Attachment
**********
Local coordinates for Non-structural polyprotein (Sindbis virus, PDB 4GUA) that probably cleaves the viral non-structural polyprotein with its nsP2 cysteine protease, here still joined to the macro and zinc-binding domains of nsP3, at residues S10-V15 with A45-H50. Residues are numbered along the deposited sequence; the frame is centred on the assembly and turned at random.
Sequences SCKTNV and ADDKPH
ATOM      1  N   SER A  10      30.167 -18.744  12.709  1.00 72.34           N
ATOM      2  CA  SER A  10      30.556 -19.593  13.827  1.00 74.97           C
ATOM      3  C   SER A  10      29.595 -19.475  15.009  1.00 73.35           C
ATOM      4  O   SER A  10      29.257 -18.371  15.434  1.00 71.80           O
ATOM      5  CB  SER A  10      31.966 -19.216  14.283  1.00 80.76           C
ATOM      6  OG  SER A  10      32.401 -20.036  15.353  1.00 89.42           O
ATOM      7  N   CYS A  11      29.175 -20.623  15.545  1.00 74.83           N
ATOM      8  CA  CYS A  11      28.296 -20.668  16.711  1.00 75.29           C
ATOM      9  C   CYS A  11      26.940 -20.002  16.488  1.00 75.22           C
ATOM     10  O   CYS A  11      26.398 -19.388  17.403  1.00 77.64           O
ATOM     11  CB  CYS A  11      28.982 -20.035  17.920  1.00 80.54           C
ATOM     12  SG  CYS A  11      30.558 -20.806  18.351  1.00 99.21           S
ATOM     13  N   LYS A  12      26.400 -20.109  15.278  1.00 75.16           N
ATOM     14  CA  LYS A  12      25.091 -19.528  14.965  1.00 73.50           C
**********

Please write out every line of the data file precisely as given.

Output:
Local coordinates for Non-structural polyprotein (Sindbis virus, PDB 4GUA) that probably cleaves the viral non-structural polyprotein with its nsP2 cysteine protease, here still joined to the macro and zinc-binding domains of nsP3, at residues S10-V15 with A45-H50. Residues are numbered along the deposited sequence; the frame is centred on the assembly and turned at random.
Sequences SCKTNV and ADDKPH
ATOM      1  N   SER A  10      30.167 -18.744  12.709  1.00 72.34           N
ATOM      2  CA  SER A  10      30.556 -19.593  13.827  1.00 74.97           C
ATOM      3  C   SER A  10      29.595 -19.475  15.009  1.00 73.35           C
ATOM      4  O   SER A  10      29.257 -18.371  15.434  1.00 71.80           O
ATOM      5  CB  SER A  10      31.966 -19.216  14.283  1.00 80.76           C
ATOM      6  OG  SER A  10      32.401 -20.036  15.353  1.00 89.42           O
ATOM      7  N   CYS A  11      29.175 -20.623  15.545  1.00 74.83           N
ATOM      8  CA  CYS A  11      28.296 -20.668  16.711  1.00 75.29           C
ATOM      9  C   CYS A  11      26.940 -20.002  16.488  1.00 75.22           C
ATOM     10  O   CYS A  11      26.398 -19.388  17.403  1.00 77.64           O
ATOM     11  CB  CYS A  11      28.982 -20.035  17.920  1.00 80.54           C
ATOM     12  SG  CYS A  11      30.558 -20.806  18.351  1.00 99.21           S
ATOM     13  N   LYS A  12      26.400 -20.109  15.278  1.00 75.16           N
ATOM     14  CA  LYS A  12      25.091 -19.528  14.965  1.00 73.50           C